If this stops the message coming up then you must suspect the motor or its fuse. In my case, it would seem the machine had been dropped as there was a hairline crack in the circuit board which stopped the power getting to the motor.
Posted on Jul 30, 2009
Please TRY the solution BEFORE giving your considered rating.
Specific detail on bobbin case adjustment (with picture) near halfway down reply, the remainder will help you achieve a balance of top and bottom tensions.
Ensure that all is clean and free of lint and jams, this is the most likely cause....now for tension troubleshooting .......
This solution is for tension problems...if you cannot form any sort of stitch, the issue is quite different, so please let me know if you need a different problem solved.....
It is quite long, but just work through each section in order.
The "knotting up" can reveal a lot. If you have loose threads on one side or the other, the tension on the opposite side will be the culprit.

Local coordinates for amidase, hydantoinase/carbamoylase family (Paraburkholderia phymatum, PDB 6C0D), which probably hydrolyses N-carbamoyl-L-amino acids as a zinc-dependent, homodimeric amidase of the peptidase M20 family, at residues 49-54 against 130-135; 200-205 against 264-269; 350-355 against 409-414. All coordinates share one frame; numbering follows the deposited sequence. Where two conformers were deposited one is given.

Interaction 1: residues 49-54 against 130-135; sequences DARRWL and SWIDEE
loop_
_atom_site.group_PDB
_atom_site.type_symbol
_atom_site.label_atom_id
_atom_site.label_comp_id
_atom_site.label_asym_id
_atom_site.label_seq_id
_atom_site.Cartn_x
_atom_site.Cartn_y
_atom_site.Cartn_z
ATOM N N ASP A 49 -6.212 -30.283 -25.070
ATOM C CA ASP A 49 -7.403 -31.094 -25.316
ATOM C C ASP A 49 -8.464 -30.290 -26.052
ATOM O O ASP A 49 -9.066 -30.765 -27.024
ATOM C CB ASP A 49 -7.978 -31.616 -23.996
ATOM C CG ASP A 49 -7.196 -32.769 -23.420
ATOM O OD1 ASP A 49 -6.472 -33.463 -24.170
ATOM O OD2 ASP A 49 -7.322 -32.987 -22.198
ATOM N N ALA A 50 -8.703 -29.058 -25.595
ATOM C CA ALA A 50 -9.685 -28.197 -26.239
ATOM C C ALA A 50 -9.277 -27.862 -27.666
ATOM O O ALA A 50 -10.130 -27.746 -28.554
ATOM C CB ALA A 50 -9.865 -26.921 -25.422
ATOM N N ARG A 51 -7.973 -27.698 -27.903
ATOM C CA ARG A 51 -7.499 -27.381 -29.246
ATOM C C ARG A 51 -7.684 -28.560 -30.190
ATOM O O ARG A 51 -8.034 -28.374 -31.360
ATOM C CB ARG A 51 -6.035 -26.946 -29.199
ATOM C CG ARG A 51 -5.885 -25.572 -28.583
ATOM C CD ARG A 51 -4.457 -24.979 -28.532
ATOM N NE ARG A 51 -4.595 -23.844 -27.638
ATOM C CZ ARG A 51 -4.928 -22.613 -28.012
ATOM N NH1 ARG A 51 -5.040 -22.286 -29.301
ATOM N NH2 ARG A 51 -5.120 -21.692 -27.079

QUICK SUMMARY FIRST:
Ensure sharp new needle,
Thread guides and Bobbin are Clean & Clear of lint
Set Top Tesion to 4 ....then....
Balance Bobbin to suit.
TOP THREAD TENSION:
If the looping threads are on the underside as you sew, it is the top tension. Top tension ought to be between 4 & 6 (this variation to allow for the different weights of fabric in your projects).
IS YOUR NEEDLE SHARP ?
If you are using a needle that has seen quite a deal of work, or you suspect it may be blunt, change it for a new one !
TOP TENSION & GUIDES:
Make sure that when you thread the machine the presser foot is up so the thread goes between the discs and not to one side, top tension between 4 and 6, and that you have threaded through all the guides, including the last one, usually on the needle arm, just above the needle clamp.
It may be there is lint trapped between the discs, this will keep them slightly apart and reduce the actual tension, sometimes dramatically.
If tensions appear correct, and the thread is definitely in the channel between the discs, but still too loose and looping, try raising presser foot and remove your thread.
Now, with a 2" (50mm) wide strip piece of fabric 8 - 10" (20 - 25cm) moistened with methylated or denatured spirit, gently insert the fabric strip and clean between the discs with a see saw / to and fro action.